A Tense Problem
Mark Thoma begins with a hilarious typo, but eventually gets to the Quote of the Decade (if not century) from Alan Blinder:
If we economists stubbornly insist on chanting ‘free trade is good for you’ to people who know that it is not, we will quickly become irrelevant to the public debate.
As Rusty can (and will, at length) tell you, the thing that is wrong with that sentence is the tense. We have had free trade agreements for decades, China has had MFN status since the 1990s, and permanently since 2000. The pieces of the former Soviet Union, including the current oligarchy that is called Russia, have had that status since 1992. NAFTA, including its abhorrent Chapter 11, has been in force since 1994.
There has been a generation that has lived under “free trade.” While an economist might successfully argue that the overall social benefit has been great—millions of Chinese parents become estranged from their children to make a better life, as it were—the retraining, redevelopment and all of the other assumptions economists make about ameliorating the transition to a new economy have been eschewed.
The example of Boeing (h/t Felix) bodes large: the valuable work was outsourced, the menial work was kept (or spun off into bankruptcy), and the new “higher-value” jobs and opportunities that were expected by
idiots economists never materialized, replaced instead by growing income inequality and the retraining money lined the pockets of the CEOs who produced (to borrow a phrase used by the brilliant McGarrysGhost on Twitter) “failure masquerading as vision.”
And any microeconomist worth his paycheck can tell you that increasing inequality leads to suboptimal production.
Blinder is wrong in only one thing: the tense he uses indicates that the results are still, somehow, in doubt. The ability of Chinese peasants to eat a bit more is nice, but the externalities—poisoned toothpaste, dog food,* defective tires—make it rather impossible to claim that the “advantages of free trade” have trickled down in any way except as a ureotelic (mp3 link).**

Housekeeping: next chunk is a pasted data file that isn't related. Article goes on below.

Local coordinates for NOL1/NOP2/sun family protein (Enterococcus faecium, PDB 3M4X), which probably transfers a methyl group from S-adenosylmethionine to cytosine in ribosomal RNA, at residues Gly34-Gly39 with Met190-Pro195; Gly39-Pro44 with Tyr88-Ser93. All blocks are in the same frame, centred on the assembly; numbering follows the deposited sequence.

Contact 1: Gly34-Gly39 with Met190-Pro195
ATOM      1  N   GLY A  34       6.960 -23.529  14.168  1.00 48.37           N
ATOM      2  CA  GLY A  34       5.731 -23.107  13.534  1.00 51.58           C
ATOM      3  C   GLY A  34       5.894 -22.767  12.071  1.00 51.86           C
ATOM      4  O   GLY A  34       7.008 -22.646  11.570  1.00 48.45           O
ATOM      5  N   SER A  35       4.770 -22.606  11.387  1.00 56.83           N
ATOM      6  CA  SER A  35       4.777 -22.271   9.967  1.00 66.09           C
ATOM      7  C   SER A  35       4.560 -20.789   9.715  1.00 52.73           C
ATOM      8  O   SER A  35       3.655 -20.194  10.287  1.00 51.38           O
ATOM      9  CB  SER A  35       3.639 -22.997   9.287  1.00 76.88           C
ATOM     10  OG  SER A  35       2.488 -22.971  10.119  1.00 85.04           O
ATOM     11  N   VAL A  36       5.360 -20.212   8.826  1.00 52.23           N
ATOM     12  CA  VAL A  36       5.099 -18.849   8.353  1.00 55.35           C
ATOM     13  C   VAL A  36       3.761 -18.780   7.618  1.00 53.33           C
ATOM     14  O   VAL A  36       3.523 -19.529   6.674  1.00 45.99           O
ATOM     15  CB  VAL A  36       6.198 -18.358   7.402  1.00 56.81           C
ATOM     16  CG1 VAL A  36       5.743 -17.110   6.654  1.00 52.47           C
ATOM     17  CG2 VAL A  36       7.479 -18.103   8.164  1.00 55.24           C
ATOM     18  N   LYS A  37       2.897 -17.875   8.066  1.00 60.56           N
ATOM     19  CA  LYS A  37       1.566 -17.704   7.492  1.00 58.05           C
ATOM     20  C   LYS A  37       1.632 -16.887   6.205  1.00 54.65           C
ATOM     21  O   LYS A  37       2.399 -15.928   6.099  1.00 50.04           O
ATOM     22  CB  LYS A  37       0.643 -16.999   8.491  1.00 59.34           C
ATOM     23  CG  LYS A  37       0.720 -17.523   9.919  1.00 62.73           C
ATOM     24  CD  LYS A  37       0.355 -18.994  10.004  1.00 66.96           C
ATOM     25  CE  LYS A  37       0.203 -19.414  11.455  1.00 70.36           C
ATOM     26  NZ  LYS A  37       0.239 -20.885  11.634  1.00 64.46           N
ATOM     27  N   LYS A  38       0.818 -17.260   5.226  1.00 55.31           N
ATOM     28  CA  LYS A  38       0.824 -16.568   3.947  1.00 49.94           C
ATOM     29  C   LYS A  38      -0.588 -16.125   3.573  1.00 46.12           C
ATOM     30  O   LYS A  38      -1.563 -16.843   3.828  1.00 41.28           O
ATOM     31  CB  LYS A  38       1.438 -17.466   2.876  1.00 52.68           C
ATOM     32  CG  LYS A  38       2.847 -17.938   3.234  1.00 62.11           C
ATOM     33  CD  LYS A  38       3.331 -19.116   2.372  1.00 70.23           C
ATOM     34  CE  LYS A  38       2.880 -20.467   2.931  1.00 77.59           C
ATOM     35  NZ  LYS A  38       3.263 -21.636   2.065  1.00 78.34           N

The first thing we were told by our veterinarian about the new puppy is that we need to make certain that any food she eats was made in either Canada or the United States. Fortunately, pet food—unlike its human equivalent—is required to be labeled with origin information.
**You better believe I’m doing The Snoopy Dance on having discovered this site, which saves me from trying to find a way to transfer my old cassette to a usable format. But that’s fodder for Skippy, not here.
Out of town for a family minor emergency but since I was mentioned……
I think the e4conomists association should have its next meeting in Toledo or Flint…..just to see what free t5rade looks like
i don’t know that it’s all free trade. i was raised to believe in free trade. took me years and years to see through the simple minded “proof.”
but along with free trade, I think we had a management problem. Something in some Big Business went wrong. Managers didn’t know very much, and didn’t seem to be particularly honest. Ralph Nader did not bring down General Motors, but he exposed the kind of “thinking” that would lead to its fall.
Not very different from the kind of thinking that pervades Washington and the press.
Millions of Chinese parents have been estranged from their child, not their children (they are only allowed one.)
To parapharase: When someone says “Free Trade” I reach for my gun. Actually I reach for Dean Baker at Beat The Press.
One of my students was intern at a German pet food factory. She had to help design a system which had to enable control of the production process of Pakistani suppliers of ingredients – our pet food has to be safe! The Dutch feed industry does the same when it comes to feed ingredients from South America – they control the way its suppliers produce these agricultural products in great detail.
A. This level of control is enitrely posible, so it shows
B. That’s the market as many economists do not know it: detailed and pervasive, ‘Big Brother’ style control and coercion – ’empire’ in the language of the modern economist
C. We do this (rightly) when it’s about the wrong chemicals in the ingredients of petfood and feed, we do not do it (wrongly) when it comes to slave labor (cocoa beans) or child labor (quite a lot of Ikea style ‘stuff’) – part of the ‘augmented’ product – in the parlance of modern marketeers. Even to the contrary: Xenos, a low price outlet of this Ikea style third world ‘stuff’ in the Netherlands, systematically tries to avoid any designation of origin on the products it sells.
Can you e-mail me at angrybeablog@gmail,com